An activity based on the game 'Pelmanism'. Set your own level of challenge and beat your own previous best score.

Here is a chance to play a fractions version of the classic Countdown Game.

Can you work out what is wrong with the cogs on a UK 2 pound coin?

Do you know how to find the area of a triangle? You can count the squares. What happens if we turn the triangle on end? Press the button and see. Try counting the number of units in the triangle now. . . .

Can you see why 2 by 2 could be 5? Can you predict what 2 by 10 will be?

A and B are two interlocking cogwheels having p teeth and q teeth respectively. One tooth on B is painted red. Find the values of p and q for which the red tooth on B contacts every gap on the. . . .

Meg and Mo need to hang their marbles so that they balance. Use the interactivity to experiment and find out what they need to do.

There are nine teddies in Teddy Town - three red, three blue and three yellow. There are also nine houses, three of each colour. Can you put them on the map of Teddy Town according to the rules?

Use the Cuisenaire rods environment to investigate ratio. Can you find pairs of rods in the ratio 3:2? How about 9:6?

Use the interactivity to investigate what kinds of triangles can be drawn on peg boards with different numbers of pegs.

Can you make a right-angled triangle on this peg-board by joining up three points round the edge?

What is the relationship between the angle at the centre and the angles at the circumference, for angles which stand on the same arc? Can you prove it?

Place the numbers from 1 to 9 in the squares below so that the difference between joined squares is odd. How many different ways can you do this?

Draw some isosceles triangles with an area of $9$cm$^2$ and a vertex at (20,20). If all the vertices must have whole number coordinates, how many is it possible to draw?

A tilted square is a square with no horizontal sides. Can you devise a general instruction for the construction of a square when you are given just one of its sides?

Two circles of equal radius touch at P. One circle is fixed whilst the other moves, rolling without slipping, all the way round. How many times does the moving coin revolve before returning to P?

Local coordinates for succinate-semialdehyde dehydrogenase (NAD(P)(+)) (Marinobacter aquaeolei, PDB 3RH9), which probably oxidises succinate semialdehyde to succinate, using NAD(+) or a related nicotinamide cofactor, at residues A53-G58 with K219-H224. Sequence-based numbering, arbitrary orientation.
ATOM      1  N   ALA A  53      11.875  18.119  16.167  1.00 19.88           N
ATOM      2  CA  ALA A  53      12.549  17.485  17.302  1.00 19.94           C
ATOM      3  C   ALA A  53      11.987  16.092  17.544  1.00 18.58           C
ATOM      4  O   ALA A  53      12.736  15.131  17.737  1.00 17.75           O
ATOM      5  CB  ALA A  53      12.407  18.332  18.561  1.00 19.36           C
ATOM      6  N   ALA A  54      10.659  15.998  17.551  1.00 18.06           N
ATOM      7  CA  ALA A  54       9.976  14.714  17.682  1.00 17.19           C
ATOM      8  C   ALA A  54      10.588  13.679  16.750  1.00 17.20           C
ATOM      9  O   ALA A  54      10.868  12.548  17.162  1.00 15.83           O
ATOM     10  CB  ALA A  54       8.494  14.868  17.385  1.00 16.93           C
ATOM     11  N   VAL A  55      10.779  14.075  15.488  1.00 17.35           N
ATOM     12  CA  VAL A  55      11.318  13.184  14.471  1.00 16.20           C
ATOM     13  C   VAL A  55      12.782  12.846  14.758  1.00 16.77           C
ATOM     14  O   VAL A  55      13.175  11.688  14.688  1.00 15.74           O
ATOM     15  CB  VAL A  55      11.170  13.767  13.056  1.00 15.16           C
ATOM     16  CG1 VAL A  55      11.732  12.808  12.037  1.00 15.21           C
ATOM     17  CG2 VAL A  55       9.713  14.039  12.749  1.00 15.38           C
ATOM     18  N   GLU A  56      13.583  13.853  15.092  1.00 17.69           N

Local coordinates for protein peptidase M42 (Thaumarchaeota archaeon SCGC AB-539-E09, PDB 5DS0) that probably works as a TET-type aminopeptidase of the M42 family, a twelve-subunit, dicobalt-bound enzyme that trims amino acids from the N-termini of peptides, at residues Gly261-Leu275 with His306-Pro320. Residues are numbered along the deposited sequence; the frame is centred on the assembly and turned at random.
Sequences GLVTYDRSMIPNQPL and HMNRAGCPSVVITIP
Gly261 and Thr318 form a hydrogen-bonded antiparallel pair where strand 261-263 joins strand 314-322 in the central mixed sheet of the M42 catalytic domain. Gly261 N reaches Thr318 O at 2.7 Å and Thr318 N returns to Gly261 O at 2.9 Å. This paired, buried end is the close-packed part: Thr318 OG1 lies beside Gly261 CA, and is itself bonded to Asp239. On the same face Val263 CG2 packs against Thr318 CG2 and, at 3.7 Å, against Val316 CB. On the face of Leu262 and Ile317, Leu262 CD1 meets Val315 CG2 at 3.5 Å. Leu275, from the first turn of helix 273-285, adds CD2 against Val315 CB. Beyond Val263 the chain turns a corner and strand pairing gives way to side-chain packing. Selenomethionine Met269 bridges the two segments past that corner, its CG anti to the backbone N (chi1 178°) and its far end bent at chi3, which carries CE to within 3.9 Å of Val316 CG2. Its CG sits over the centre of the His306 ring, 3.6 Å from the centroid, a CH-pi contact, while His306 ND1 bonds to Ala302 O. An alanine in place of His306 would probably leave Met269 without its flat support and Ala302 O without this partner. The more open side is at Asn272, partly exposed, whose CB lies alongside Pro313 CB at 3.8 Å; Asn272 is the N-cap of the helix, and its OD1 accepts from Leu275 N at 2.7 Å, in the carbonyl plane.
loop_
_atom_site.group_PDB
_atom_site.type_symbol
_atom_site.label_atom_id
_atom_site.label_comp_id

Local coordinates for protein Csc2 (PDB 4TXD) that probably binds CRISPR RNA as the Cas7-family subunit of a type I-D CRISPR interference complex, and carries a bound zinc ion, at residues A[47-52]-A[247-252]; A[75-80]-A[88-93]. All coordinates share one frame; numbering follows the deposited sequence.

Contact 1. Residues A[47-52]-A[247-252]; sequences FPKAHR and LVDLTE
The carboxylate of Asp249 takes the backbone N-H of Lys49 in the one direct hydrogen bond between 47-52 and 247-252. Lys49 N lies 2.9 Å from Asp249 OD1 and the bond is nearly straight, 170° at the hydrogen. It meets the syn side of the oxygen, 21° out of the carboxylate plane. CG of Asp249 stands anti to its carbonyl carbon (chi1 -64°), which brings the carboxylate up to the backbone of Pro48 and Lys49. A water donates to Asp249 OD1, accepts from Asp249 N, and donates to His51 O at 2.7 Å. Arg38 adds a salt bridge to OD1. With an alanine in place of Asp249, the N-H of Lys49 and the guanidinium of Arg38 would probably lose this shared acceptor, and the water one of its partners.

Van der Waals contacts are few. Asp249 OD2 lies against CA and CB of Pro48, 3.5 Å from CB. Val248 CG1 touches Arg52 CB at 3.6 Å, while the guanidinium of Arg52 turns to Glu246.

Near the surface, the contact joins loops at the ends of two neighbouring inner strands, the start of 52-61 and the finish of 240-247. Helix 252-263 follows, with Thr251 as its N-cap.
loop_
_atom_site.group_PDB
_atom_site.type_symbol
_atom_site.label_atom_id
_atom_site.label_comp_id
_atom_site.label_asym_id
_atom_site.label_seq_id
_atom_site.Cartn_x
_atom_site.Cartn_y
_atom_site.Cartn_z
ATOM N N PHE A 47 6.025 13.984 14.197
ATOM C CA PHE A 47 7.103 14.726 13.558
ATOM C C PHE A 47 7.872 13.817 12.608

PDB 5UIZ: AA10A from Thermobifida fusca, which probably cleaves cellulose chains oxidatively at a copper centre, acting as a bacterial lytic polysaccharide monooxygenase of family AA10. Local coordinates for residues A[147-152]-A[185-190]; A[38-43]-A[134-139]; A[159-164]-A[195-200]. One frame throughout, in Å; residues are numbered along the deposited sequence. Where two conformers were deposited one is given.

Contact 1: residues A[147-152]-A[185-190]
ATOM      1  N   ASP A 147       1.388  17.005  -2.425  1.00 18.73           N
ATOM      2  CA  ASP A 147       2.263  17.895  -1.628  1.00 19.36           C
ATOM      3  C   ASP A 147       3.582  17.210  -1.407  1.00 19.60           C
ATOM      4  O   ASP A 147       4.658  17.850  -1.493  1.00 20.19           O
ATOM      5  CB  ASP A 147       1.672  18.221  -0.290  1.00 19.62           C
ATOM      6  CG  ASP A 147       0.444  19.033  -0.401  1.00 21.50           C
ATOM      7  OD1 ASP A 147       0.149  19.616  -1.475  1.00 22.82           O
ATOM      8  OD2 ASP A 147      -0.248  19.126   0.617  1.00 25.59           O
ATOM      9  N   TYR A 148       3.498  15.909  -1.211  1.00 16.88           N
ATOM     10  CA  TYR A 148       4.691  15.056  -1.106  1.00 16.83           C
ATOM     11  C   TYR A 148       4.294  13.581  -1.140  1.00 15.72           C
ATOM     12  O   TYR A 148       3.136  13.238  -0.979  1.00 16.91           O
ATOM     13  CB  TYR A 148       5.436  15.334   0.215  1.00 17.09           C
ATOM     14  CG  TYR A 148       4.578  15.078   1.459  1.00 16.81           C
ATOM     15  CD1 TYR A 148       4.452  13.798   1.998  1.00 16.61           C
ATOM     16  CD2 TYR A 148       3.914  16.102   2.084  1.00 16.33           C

Can you find a relationship between the number of dots on the circle and the number of steps that will ensure that all points are hit?

Can you locate the lost giraffe? Input coordinates to help you search and find the giraffe in the fewest guesses.

This interactivity invites you to make conjectures and explore probabilities of outcomes related to two independent events.

Match pairs of cards so that they have equivalent ratios.

Experiment with the interactivity of "rolling" regular polygons, and explore how the different positions of the red dot affects the distance it travels at each stage.

Experiment with the interactivity of "rolling" regular polygons, and explore how the different positions of the red dot affects its speed at each stage.

This article gives you a few ideas for understanding the Got It! game and how you might find a winning strategy.

Investigate how the four L-shapes fit together to make an enlarged L-shape. You could explore this idea with other shapes too.

Experiment with the interactivity of "rolling" regular polygons, and explore how the different positions of the red dot affects its vertical and horizontal movement at each stage.

A circle rolls around the outside edge of a square so that its circumference always touches the edge of the square. Can you describe the locus of the centre of the circle?

How can the same pieces of the tangram make this bowl before and after it was chipped? Use the interactivity to try and work out what is going on!

Meg and Mo still need to hang their marbles so that they balance, but this time the constraints are different. Use the interactivity to experiment and find out what they need to do.

Arrange the four number cards on the grid, according to the rules, to make a diagonal, vertical or horizontal line.

Can you fit the tangram pieces into the outline of Granma T?

The aim of the game is to slide the green square from the top right hand corner to the bottom left hand corner in the least number of moves.

Euler discussed whether or not it was possible to stroll around Koenigsberg crossing each of its seven bridges exactly once. Experiment with different numbers of islands and bridges.

We can show that (x + 1)² = x² + 2x + 1 by considering the area of an (x + 1) by (x + 1) square. Show in a similar way that (x + 2)² = x² + 4x + 4

Show how this pentagonal tile can be used to tile the plane and describe the transformations which map this pentagon to its images in the tiling.

An interactive game to be played on your own or with friends. Imagine you are having a party. Each person takes it in turns to stand behind the chair where they will get the most chocolate.

Can you logically construct these silhouettes using the tangram pieces?

Can you fit the tangram pieces into the outline of this telephone?

Can you fit the tangram pieces into the outline of Little Fung at the table?

Can you fit the tangram pieces into the outline of this brazier for roasting chestnuts?

Can you fit the tangram pieces into the outlines of these people?

Can you fit the tangram pieces into the outlines of these clocks?

Can you fit the tangram pieces into the outline of the child walking home from school?

Can you fit the tangram pieces into the outlines of the lobster, yacht and cyclist?

Can you fit the tangram pieces into the outlines of the chairs?

A red square and a blue square overlap so that the corner of the red square rests on the centre of the blue square. Show that, whatever the orientation of the red square, it covers a quarter of the. . . .

Work out the fractions to match the cards with the same amount of money.